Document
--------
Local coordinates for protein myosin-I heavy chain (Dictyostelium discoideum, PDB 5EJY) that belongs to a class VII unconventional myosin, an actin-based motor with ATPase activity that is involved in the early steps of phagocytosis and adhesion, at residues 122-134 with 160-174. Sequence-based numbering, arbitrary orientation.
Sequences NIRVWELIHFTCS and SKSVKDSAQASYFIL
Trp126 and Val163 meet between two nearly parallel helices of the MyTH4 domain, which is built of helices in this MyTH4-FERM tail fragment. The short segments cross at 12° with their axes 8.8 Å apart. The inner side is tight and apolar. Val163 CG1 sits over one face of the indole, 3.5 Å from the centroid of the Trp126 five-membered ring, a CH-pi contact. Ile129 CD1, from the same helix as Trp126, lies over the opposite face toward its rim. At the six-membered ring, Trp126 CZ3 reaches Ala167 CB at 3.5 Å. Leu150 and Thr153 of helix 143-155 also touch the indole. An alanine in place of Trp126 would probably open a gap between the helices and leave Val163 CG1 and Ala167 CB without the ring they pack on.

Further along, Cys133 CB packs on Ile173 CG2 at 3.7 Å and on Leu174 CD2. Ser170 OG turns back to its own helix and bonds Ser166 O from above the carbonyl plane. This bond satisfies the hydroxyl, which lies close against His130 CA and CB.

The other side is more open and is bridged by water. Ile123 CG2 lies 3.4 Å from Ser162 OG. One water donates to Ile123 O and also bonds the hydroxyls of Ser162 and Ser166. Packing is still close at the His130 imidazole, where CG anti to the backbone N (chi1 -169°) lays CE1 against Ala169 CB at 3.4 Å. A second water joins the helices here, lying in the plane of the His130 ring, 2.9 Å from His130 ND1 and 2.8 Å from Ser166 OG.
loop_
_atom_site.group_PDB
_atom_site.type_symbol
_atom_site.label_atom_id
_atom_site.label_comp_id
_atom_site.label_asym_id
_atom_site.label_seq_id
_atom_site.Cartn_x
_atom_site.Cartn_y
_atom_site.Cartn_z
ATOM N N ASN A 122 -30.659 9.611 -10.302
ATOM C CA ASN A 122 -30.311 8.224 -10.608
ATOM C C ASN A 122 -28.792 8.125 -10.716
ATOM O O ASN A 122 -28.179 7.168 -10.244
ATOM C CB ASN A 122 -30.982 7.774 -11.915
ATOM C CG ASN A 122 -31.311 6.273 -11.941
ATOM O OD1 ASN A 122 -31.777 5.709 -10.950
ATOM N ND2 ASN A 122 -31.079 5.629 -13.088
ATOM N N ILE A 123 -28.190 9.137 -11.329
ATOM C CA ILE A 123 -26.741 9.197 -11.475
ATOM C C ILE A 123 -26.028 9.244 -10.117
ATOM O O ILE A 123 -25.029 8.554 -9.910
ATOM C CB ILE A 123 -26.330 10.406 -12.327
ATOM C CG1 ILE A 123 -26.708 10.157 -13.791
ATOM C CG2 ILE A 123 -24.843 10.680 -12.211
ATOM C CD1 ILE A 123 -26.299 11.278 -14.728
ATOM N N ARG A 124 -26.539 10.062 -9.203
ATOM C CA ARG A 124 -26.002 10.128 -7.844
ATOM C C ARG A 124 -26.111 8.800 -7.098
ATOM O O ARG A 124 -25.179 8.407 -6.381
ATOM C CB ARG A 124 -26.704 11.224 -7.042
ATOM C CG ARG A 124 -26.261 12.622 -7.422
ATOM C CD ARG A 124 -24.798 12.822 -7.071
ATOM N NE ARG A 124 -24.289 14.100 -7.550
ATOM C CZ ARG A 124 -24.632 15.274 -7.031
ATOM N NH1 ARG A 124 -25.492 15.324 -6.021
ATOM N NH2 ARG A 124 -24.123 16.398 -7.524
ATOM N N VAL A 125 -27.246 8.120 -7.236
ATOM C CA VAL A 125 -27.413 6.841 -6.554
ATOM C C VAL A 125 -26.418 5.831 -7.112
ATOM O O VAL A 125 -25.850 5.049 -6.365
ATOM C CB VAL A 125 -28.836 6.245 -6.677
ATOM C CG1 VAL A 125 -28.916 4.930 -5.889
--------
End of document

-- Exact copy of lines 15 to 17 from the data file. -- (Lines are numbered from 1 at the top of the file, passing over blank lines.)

_atom_site.Cartn_z
ATOM N N ASN A 122 -30.659 9.611 -10.302
ATOM C CA ASN A 122 -30.311 8.224 -10.608